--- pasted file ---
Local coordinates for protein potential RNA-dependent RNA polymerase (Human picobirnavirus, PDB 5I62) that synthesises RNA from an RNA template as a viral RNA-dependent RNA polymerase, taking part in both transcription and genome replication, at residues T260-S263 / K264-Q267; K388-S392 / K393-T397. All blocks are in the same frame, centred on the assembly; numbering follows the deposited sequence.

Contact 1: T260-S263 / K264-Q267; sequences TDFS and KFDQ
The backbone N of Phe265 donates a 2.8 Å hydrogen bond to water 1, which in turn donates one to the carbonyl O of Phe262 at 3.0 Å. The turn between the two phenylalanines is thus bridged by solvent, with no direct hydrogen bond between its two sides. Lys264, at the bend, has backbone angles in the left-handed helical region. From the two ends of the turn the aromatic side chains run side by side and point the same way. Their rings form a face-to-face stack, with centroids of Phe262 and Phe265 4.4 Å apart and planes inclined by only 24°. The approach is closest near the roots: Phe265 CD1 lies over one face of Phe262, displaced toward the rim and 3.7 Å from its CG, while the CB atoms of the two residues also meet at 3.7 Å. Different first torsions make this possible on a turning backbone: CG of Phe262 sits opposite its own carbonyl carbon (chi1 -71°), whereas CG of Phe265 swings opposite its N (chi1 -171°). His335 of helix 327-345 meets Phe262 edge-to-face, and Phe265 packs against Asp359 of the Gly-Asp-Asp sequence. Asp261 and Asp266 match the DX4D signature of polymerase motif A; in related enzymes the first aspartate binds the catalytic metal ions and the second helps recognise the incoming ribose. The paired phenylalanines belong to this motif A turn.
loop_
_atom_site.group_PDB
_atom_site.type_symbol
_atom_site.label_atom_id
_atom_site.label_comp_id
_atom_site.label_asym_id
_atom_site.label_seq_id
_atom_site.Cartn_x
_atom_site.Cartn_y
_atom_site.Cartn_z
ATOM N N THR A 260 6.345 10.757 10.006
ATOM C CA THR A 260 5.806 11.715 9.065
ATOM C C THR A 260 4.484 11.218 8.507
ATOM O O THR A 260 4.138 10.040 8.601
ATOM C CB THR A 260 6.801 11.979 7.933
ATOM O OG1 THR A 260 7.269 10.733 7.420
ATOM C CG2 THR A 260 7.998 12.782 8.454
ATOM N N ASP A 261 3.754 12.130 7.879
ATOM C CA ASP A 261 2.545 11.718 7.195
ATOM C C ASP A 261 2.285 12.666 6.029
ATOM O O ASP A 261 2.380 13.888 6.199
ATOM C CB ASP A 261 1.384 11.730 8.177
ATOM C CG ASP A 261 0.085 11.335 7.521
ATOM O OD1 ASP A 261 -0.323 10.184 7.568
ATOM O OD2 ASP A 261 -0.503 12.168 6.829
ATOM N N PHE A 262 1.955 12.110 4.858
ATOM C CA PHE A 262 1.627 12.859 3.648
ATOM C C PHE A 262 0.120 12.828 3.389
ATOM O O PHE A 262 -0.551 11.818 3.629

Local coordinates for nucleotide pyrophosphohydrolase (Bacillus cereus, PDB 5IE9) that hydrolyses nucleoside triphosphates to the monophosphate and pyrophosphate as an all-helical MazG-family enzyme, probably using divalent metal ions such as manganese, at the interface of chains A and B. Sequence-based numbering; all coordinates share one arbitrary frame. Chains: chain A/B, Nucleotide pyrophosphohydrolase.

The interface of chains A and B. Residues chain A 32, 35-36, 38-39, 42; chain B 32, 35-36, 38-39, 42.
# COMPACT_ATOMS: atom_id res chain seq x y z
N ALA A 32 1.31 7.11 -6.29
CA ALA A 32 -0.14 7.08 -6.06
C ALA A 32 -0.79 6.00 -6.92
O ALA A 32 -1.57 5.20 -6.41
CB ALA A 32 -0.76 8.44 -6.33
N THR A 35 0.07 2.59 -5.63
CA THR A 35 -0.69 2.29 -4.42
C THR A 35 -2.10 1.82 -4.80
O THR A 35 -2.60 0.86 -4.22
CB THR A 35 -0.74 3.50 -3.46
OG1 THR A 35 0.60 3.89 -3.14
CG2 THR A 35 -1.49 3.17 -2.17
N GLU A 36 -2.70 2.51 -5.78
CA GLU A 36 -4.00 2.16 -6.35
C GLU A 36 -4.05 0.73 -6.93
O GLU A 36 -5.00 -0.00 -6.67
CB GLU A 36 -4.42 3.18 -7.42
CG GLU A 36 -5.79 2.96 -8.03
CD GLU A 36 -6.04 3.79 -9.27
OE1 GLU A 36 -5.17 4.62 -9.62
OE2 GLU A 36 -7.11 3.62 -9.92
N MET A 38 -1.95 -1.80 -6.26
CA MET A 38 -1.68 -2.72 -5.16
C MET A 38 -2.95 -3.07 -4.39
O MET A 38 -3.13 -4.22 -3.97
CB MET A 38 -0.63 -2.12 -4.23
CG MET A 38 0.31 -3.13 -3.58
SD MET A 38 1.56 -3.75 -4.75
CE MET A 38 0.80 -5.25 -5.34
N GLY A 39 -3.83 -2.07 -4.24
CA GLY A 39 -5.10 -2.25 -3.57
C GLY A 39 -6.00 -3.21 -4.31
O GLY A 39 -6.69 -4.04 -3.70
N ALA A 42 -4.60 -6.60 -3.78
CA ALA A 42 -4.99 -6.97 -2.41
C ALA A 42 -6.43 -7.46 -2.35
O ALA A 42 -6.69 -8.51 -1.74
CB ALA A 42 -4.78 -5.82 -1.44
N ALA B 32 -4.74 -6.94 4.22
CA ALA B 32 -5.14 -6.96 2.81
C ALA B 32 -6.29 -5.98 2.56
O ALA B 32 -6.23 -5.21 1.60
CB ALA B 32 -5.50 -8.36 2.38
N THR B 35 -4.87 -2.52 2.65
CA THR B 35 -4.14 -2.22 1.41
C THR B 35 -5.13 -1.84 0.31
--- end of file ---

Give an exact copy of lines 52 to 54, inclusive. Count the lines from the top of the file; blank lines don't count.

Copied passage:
CB GLU A 36 -4.42 3.18 -7.42
CG GLU A 36 -5.79 2.96 -8.03
CD GLU A 36 -6.04 3.79 -9.27